Tactical Air and Land Forces Subcommittee Hearing Focuses on Combat Vehicle Active Protection Systems

Sep 20, 2006
Press Release





For Immediate Release:                                                                                 Contact: Josh Holly (202) 225-2539

September 21, 2006

Tactical Air and Land Forces Subcommittee Hearing Focuses on Combat Vehicle Active Protection Systems

Washington, D.C. — Defense Department witnesses strongly refuted claims made in recent NBC news broadcasts that the Army declined to pursue an allegedly available interim capability to protect combat vehicles against projectiles such as rocket propelled grenades and that soldiers lives have been lost unnecessarily as a result.

Tactical Air and Land Forces Subcommittee Chairman Curt Weldon (R-PA) agreed with witnesses on those points, noting that NBC News, although invited to appear before the subcommittee, declined to send a representative. Weldon referred to an early September NBC broadcast that "implied to the mothers and fathers of America that U.S. officials were not doing everything they can to give their sons and daughters the best possible equipment for the war on terrorism," adding that, "I know that it doesn’t apply to me, and I’m confident [our witnesses] believe it doesn’t apply to them."

According to Weldon, "The news segment in question further implied and quoted an unnamed official as saying that an active protection system is ‘ready today’ to be put on U.S. combat vehicles in Iraq. If that’s the case, then I want to know where that system is. The segment also interviewed a distraught mother who had lost her son, and implied that if only the Army had not blocked the Trophy Active Protection System, her son would be alive today. It further went on to infer that if the Army had not blocked this system, 132 lives that were lost might not have been lost. In actuality, the reported facts are that, even if this system had been deployed in Iraq on all of the vehicles for which it is designed, 122 of the 132 would still have been killed. The loss of one service member is unacceptable and one too many. But implying that 132 would have been saved is just factually incorrect and outrageous."

Sorenson echoed his prepared testimony which says that "the Army considers Trophy an engineering development model designed to protect heavy armored combat vehicles. The Trophy system is not an operationally validated and proven system as proclaimed."

The Advanced Protection System (APS) is intended to protect combat armored vehicles against projectiles such as rocket propelled grenades (RPGs) and anti-tank guided missiles using a radar detection and kill mechanism that destroys the projectile in flight.

All witnesses agreed that developing such a system in which a projectile blows up a projectile is a challenging proposition, especially given the quick reaction time needed, the system’s automated nature, and the need to prevent casualties among soldiers and civilians who may be nearby when such a system is employed—especially in an urban battle setting like Iraq.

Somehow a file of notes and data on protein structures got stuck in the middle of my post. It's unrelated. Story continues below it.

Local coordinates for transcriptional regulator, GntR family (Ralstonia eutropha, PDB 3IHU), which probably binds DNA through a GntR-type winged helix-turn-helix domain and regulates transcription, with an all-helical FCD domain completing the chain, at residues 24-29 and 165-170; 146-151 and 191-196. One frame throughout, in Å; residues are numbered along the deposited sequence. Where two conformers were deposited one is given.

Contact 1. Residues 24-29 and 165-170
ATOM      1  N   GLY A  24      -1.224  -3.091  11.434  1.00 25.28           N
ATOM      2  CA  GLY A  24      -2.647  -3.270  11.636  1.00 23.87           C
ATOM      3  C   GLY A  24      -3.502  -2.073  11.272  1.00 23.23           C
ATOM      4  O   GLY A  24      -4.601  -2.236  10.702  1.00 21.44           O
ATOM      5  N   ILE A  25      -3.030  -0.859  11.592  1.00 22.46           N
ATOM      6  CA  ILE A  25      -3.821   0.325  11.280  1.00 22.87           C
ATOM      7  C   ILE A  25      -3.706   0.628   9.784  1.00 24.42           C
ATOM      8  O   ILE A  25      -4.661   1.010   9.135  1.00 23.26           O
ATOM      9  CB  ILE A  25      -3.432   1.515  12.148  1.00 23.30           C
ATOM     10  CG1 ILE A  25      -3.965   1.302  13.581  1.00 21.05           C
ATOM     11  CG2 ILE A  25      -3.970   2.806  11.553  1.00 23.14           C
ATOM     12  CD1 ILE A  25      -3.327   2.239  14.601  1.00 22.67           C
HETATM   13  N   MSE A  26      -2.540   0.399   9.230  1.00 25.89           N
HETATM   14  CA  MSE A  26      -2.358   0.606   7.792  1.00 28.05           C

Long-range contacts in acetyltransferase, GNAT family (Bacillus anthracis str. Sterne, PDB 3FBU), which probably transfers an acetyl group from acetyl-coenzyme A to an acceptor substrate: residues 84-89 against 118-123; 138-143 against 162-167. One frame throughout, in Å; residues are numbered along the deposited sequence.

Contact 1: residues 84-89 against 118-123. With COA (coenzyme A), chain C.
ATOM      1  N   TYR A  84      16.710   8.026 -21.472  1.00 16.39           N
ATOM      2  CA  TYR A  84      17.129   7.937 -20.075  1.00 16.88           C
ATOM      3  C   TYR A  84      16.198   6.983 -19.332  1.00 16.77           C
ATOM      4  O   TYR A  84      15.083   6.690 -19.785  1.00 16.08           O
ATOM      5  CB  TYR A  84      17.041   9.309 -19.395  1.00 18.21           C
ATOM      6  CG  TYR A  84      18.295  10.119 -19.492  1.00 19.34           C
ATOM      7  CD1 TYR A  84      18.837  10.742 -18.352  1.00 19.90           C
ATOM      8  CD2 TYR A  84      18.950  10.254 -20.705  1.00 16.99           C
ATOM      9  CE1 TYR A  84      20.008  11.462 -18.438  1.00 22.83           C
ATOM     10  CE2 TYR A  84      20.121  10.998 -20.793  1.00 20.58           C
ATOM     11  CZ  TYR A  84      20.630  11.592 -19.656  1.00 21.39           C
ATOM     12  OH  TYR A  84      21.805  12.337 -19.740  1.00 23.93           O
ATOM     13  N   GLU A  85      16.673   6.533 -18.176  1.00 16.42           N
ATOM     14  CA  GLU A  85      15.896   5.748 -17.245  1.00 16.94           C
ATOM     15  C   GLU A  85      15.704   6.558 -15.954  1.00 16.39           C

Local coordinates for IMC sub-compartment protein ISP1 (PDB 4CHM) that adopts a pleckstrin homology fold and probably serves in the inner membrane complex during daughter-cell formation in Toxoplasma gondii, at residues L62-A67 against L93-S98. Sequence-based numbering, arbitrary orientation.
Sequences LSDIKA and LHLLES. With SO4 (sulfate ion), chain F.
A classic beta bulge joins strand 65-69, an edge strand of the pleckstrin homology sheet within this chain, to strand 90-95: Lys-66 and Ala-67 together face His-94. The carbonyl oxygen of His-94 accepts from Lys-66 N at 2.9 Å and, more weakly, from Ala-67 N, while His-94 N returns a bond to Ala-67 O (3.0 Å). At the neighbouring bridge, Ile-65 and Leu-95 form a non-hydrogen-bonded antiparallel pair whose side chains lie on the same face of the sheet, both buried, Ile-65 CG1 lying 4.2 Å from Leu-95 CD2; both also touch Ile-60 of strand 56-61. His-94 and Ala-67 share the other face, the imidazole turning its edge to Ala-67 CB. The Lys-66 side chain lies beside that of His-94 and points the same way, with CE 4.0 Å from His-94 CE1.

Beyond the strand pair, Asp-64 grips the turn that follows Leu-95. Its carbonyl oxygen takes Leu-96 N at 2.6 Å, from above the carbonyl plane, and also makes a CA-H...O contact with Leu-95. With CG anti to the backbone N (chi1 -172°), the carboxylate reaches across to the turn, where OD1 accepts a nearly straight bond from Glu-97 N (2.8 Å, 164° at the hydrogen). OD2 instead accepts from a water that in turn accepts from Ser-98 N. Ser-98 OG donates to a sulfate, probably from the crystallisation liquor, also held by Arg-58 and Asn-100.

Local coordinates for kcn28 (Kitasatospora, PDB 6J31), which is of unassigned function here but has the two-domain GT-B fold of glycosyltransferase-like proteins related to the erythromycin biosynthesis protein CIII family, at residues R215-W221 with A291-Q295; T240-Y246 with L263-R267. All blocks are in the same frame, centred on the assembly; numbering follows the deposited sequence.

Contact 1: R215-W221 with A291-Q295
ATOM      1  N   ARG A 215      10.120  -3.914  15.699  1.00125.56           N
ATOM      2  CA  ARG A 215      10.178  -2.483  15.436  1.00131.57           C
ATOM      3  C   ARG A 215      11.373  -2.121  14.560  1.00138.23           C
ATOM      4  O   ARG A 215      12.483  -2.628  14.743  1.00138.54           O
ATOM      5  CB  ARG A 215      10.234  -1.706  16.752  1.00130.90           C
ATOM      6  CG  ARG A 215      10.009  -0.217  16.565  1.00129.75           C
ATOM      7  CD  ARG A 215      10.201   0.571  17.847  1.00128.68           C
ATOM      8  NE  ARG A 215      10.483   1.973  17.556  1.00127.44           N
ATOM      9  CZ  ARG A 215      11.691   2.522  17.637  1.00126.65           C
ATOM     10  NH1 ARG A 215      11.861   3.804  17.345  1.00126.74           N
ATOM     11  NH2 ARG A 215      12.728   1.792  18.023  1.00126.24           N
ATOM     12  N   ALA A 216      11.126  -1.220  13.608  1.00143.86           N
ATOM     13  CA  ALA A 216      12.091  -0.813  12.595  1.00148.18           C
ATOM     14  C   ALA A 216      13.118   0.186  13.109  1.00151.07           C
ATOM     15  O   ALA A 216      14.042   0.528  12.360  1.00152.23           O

Sorenson directly refuted claims that the Israeli Trophy could be used now, and pointed out that Israelis declined to use it on their own tanks during their recent engagement in Lebanon.

Both subcommittee members and witnesses emphasized that it was important to put concerns created by the NBC broadcast into proper context: improvised explosive devices (IEDs) and small arms fire—not RPGs—currently pose the greatest threats to combat troops.

Sorenson pointed out that "eighty-five percent of our attacks come from IEDs," adding that "the total RPG attacks on our combat systems is a very small percentage, and even with that small percentage, most of the attacks resulted in no damage to the vehicles because of what we put on those vehicles—whether it’s slat armor or reactive armor tiles."

Rep. Rob Simmons (R-CT), a member of the House Armed Services Committee, was invited by Weldon to question the witnesses in today’s hearing. Referring to his own exposure to RPGs in Vietnam, he noted the inherent challenge of eliminating collateral damage in developing APS, adding that "shooting a projectile to hit a projectile creates lethality. We don’t want to create another hazard."

Simmons offered anecdotal confirmation of the protective capability of current vehicle armor systems, mentioning his visit to a Stryker Brigade in Mosul, Iraq. "One of the soldiers told me that [his vehicle] got hit six times [by RPGs] and it continued to operate."

Simmons concluded, "I don’t see an immediate threat from the RPG in the field. I think we’ve met that threat. But, if we look to the future," he added after referring to the adaptability of the enemy, "we might need alternate systems."

Weldon did not let witnesses off the hook entirely. He took the Army to task about apparent DoD inconsistencies regarding the timing of being able to field the two system variants—the Israeli Trophy, and Raytheon’s Quick Kill—and said that "the Army has not always been clear in responding to the public and Congress and has provided contradictory information on its active protection system." He further pointed to unclear explanations about contractor selections, all of which, Weldon said, "has led to media accusations that the Army cooked the books in the selection of the contractor." He added that the subcommittee intends to ask the Government Accountability Office to determine the facts in this source selection.

The Tactical Air and Land Forces Subcommittee met in open session, its sixth hearing exploring force protection issues.

Weldon concluded the session urging witnesses to continue to be aggressive in pursuing APS. "We are prepared to provide the financial support and the resources to fund those systems as you deem that they are appropriate and safe and will protect our troops from injury and death."